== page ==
Planting Seeds Successfully

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Growing plants from seed and witnessing your garden sprout from bare earth and come to life, is quite satisfying. This method also gives you the greatest range of economical plant options; a packet of seeds can produce dozens or even hundreds of plants and, if stored properly, will usually last for one or more additional seasons, depending on the type of plant.

The packet the seeds come in will provide helpful information about planting, such as when to plant and how deeply and densely to sow the seeds. Some plants, such as sunflowers or poppies, are best sown directly in the garden soil outdoors. This is often because they are plants with a tap root, a tapering main root (like a carrot, for example) that grows straight down, and they don’t transplant well. Most seeds, however, can be started indoors a month or two ahead of the time to plant outside. By following these steps, you’ll have healthy seedlings that are ready to plant outdoors at the appropriate time, see Planting Guide.

Materials List:DSC_0183

  1. Seeds
  2. Jar of water
  3. Potting soil or seed-starting mix
  4. Horticultural sand (only for very small seeds)
  5. Clean containers
  6. Plant labels
  7. Sharpie pen


  1. DSC_0194 - CopySoak Seeds: For best results, soak seeds in room temperature tap water for a few hours or overnight. Seeds with a heavy black skin should be nicked lightly with a nail file and then soaked for several hours. Very fine seeds should not be soaked at all. Drain the seeds before planting.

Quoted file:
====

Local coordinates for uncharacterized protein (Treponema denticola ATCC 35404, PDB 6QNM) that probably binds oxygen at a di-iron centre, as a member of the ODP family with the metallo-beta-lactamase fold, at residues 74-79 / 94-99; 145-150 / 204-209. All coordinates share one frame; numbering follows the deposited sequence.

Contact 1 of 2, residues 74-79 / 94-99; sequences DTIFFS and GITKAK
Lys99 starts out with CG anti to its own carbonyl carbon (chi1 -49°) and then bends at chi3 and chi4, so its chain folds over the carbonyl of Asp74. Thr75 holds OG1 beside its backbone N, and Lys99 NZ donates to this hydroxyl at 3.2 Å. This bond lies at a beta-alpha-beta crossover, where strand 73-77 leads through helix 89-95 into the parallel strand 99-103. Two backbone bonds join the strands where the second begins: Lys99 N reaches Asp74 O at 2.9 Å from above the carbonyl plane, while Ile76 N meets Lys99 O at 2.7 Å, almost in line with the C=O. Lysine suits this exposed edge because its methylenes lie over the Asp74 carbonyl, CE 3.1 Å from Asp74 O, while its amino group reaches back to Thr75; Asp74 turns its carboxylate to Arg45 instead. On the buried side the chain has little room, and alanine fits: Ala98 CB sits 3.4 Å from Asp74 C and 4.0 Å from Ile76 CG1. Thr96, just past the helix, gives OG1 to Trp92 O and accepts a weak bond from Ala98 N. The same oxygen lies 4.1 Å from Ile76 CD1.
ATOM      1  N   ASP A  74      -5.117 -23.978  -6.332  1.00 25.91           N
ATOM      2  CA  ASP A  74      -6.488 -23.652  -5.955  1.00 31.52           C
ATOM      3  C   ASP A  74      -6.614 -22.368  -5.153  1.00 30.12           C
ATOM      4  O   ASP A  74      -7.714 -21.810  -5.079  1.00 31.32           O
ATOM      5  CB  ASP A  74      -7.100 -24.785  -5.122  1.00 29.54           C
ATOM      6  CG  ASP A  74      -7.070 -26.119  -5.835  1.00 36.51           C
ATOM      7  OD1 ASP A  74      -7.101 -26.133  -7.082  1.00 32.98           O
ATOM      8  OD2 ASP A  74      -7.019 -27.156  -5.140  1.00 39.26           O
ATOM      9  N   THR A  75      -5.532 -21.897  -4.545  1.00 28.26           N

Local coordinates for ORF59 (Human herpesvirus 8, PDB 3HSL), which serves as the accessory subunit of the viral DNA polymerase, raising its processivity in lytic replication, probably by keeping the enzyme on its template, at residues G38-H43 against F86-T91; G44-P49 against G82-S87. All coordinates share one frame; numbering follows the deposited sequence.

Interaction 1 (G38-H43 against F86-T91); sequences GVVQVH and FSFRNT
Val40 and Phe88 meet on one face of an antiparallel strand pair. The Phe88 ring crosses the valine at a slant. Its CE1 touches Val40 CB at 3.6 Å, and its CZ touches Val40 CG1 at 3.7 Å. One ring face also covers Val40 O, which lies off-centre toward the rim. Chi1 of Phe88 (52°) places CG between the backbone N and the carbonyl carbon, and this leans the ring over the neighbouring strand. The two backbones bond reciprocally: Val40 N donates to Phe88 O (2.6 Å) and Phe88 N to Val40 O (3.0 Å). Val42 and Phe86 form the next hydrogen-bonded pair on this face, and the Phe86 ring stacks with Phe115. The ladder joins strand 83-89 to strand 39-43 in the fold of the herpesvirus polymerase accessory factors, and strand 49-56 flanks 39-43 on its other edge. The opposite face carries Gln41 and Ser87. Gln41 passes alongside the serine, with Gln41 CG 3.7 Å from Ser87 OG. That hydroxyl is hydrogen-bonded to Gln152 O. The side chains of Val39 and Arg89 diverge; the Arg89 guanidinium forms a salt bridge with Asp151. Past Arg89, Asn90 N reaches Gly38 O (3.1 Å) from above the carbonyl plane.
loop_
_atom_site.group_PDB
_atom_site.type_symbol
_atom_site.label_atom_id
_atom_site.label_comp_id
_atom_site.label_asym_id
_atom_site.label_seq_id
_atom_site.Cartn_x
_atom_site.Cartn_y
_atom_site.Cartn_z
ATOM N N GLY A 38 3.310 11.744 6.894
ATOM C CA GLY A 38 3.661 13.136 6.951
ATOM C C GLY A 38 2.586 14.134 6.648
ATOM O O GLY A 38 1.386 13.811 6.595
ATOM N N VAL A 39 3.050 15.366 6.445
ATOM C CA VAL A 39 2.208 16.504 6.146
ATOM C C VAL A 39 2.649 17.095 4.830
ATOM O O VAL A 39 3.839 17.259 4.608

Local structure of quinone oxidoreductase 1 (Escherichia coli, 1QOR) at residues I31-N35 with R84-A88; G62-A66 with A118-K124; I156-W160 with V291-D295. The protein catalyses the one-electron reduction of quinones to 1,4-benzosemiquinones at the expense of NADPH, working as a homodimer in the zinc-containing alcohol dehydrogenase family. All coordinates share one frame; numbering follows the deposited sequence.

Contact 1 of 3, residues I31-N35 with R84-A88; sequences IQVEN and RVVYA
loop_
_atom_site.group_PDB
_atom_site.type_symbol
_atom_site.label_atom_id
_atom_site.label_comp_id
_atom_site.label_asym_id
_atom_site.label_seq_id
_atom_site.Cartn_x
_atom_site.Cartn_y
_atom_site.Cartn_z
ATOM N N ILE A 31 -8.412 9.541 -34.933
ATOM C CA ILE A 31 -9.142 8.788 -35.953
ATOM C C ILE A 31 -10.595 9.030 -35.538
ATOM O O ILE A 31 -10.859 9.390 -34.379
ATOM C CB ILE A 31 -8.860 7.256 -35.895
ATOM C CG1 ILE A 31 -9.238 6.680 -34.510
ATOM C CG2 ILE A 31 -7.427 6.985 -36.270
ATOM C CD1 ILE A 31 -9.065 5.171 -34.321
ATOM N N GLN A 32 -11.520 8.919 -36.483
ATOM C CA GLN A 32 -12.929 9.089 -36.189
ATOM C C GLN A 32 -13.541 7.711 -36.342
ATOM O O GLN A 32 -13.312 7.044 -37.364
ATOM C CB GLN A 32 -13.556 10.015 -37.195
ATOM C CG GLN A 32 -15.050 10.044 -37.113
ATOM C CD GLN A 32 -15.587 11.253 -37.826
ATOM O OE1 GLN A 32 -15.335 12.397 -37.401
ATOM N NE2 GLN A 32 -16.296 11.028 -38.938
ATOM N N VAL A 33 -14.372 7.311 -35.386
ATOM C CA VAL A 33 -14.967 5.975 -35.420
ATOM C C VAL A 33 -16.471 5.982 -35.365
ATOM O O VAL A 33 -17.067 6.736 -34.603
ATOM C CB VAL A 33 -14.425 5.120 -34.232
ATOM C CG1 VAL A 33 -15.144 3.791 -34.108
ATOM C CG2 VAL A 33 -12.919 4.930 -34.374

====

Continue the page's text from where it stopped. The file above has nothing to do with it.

2. Prepare Planting Medium: Moisten the soil mix lightly but thoroughly. Make sure containers are clean (wash in a 10 percent bleach solution to kill any pathogens). Fill the containers to the top with soil.
  3. Sow Seeds: Plant one or more seeds in each container at the depth recommended on the seed packet (usually about the same depth as the size of the seed). You can plant two or three seeds in each container or planting cell and if more than one germinates, you clip off all but the strongest seedling. To sow very fine seeds, mix them with a small amount of horticultural sand and then spread the seed-and-sand mixture lightly and evenly over the top DSC_0206of the soil.
  4. Water Gently: Using a hose with a misting attachment or a watering can with fine holes at the spout, water the seed containers thoroughly, making sure that they have good drainage.
  5. Attach Label: Write the plant and variety name on the plant label as well as the date of planting and attach it securely to the container.
  6. Keep Warm and Moist: Until seeds germinate, they need warmth more than they need heat. Place the containers on a heat mat or in some other location where they’ll stay warm. Keep them evenly watered (but not soggy). When seedlings emerge, move to a bright, sunny location with good air circulation and continue regular watering until plants are ready to transplant.